In Friday night’s 42nd annual Capital Classic at Catholic University, however, the contributions of North Carolina-bound Luke Maye couldn’t be ignored.

Maye, a rugged 6-foot-8, 230-pound power forward from Cornelius, N.C., grabbed a team-high 12 rebounds to go along with his 15 points as the U.S. All-Stars rallied past the Capital All-Stars late for a 105-102 victory.

Continue reading In Capital Classic, there is no try: Luke Maye not be ignored

For Wizards radio announcer, broadcasting is a dream job and a link to his mother

Washington Wizards announcer Dave Johnson (Handout April 13, 2015)
Washington Wizards announcer Dave Johnson.              (Handout / April 13, 2015)
Dave Johnson doesn’t just think about basketball when he’s broadcasting a Washington Wizards game. He also thinks about his mother. His late mother, Mary Lue , suffered from multiple sclerosis and spent most of her time in a wheelchair. For her to leave the house was a chore for all involved; she had to be lifted in and of the car by Dave and his father. On most days, that radio was her only link to the outside world. That radio was usually tuned to WTOP, Washington’s all-news station — a place where her son has worked for the last 20 years. “She listened to WTOP all day long to keep up with the news — and that’s where I ended up working,” the Annapolis resident said. He’s been at the station since 1995. He picked up the Wizards gig two years later — in the 1997-98 basketball season — and is probably best known for that. But he hung on WTOP, too, phoning in early-morning sports reports from wherever his NBA travels take him.


Locals pulled huge upset in Capital Classic back in 1978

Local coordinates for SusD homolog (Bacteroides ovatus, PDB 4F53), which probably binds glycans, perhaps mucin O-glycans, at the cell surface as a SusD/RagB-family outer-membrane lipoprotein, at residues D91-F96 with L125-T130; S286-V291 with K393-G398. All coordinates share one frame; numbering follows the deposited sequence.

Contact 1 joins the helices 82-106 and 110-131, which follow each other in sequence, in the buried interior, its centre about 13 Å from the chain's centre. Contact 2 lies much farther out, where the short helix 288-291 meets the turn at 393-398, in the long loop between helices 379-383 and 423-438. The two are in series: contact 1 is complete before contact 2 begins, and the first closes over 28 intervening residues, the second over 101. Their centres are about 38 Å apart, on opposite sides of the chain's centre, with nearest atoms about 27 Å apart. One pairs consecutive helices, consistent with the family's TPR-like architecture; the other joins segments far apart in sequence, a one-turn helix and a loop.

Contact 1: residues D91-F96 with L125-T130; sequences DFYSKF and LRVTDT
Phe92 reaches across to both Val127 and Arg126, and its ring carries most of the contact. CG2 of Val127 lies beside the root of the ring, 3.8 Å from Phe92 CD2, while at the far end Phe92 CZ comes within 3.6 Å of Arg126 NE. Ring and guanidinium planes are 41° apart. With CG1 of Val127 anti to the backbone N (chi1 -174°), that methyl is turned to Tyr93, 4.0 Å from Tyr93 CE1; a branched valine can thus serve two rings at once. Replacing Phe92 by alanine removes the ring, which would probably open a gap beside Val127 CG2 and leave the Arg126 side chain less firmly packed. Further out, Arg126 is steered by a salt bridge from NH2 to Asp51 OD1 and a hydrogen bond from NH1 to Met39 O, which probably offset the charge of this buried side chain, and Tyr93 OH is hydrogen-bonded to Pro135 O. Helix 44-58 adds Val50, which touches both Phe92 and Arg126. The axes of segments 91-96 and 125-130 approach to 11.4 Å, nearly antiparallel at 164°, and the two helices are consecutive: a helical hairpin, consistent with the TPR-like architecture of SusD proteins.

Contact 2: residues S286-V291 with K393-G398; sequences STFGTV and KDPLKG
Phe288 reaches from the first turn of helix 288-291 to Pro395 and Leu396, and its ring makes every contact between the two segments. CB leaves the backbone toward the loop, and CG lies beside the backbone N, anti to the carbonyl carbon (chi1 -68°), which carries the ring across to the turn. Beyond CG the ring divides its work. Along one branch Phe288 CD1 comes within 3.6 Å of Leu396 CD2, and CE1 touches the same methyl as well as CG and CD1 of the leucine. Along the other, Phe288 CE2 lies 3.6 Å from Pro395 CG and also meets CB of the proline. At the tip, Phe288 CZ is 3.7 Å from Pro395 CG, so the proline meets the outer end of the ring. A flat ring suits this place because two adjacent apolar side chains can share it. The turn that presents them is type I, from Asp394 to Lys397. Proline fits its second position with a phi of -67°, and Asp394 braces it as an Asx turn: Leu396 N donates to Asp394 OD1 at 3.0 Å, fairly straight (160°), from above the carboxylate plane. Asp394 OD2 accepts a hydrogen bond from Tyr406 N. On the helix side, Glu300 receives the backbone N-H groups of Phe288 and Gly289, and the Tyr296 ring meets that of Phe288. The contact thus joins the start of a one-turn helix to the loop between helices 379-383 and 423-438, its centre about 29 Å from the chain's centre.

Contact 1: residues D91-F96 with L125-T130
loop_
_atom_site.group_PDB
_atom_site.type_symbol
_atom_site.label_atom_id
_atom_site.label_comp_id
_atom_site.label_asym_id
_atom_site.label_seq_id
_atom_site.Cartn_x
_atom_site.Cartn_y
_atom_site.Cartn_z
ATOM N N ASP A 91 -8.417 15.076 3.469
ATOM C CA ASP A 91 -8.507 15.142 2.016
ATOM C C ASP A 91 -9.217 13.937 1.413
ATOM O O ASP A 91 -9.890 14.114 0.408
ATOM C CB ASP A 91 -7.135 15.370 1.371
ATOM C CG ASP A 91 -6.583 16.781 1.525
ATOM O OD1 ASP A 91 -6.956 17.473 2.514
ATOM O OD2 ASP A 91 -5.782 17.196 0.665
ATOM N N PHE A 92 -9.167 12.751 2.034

Nobody much cares which team wins an all-star basketball game, especially a high school all-star game. The game is supposed to be a showcase for the players, a chance to show what they can do in front of college scouts. It’s also for the fans, who get a glimpse of the college (and potentially professional) stars of the future.

The Capital Classic all-star game, which was created in 1974 and featured a squad of D.C. area players going up against a national all-star team each spring, was no different. The games were popular and well-attended at the old Capital Centre in Prince George’s County and the early matchups included such future stars as Moses Malone, Magic Johnson and Albert King.

The one thing those early games didn’t feature was a competitive performance by the locals. In the first four years the game was played, the best the D.C. all-stars could do was lose by 18 points to the nCapital Classic logo.00ational team. In the most lopsided game of the series to that point – a 138-107 victory by the U.S. squad in 1976 – the score probably didn’t get any further out of hand because the players on the winning team got tired from all the running and dunking.

By the time the fifth anniversary game came around – 36 years ago this week – local basketball officials were determined to change things. Area coaches and players were sheepish about what had happened in previous years and wanted badly to make a better showing. Continue reading Locals pulled huge upset in Capital Classic back in 1978